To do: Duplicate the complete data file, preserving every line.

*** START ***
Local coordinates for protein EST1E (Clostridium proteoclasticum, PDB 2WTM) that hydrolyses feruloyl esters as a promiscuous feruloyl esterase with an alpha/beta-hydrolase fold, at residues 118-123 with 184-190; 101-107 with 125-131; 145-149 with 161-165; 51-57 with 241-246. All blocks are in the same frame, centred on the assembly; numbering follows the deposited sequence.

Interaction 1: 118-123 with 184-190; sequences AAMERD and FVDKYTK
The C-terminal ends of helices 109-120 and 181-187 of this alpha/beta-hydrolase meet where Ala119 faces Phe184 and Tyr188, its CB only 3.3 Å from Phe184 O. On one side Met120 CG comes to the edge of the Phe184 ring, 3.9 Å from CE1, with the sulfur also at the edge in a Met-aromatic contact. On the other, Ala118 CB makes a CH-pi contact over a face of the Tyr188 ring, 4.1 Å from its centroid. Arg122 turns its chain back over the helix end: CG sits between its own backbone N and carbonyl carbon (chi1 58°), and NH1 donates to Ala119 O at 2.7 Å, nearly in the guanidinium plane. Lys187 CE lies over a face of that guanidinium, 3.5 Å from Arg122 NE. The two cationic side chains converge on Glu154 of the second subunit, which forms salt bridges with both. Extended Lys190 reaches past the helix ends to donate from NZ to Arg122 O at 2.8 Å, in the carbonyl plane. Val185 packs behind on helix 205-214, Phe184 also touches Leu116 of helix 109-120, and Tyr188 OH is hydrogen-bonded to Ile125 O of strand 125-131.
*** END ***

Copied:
Local coordinates for protein EST1E (Clostridium proteoclasticum, PDB 2WTM) that hydrolyses feruloyl esters as a promiscuous feruloyl esterase with an alpha/beta-hydrolase fold, at residues 118-123 with 184-190; 101-107 with 125-131; 145-149 with 161-165; 51-57 with 241-246. All blocks are in the same frame, centred on the assembly; numbering follows the deposited sequence.

Interaction 1: 118-123 with 184-190; sequences AAMERD and FVDKYTK
The C-terminal ends of helices 109-120 and 181-187 of this alpha/beta-hydrolase meet where Ala119 faces Phe184 and Tyr188, its CB only 3.3 Å from Phe184 O. On one side Met120 CG comes to the edge of the Phe184 ring, 3.9 Å from CE1, with the sulfur also at the edge in a Met-aromatic contact. On the other, Ala118 CB makes a CH-pi contact over a face of the Tyr188 ring, 4.1 Å from its centroid. Arg122 turns its chain back over the helix end: CG sits between its own backbone N and carbonyl carbon (chi1 58°), and NH1 donates to Ala119 O at 2.7 Å, nearly in the guanidinium plane. Lys187 CE lies over a face of that guanidinium, 3.5 Å from Arg122 NE. The two cationic side chains converge on Glu154 of the second subunit, which forms salt bridges with both. Extended Lys190 reaches past the helix ends to donate from NZ to Arg122 O at 2.8 Å, in the carbonyl plane. Val185 packs behind on helix 205-214, Phe184 also touches Leu116 of helix 109-120, and Tyr188 OH is hydrogen-bonded to Ile125 O of strand 125-131.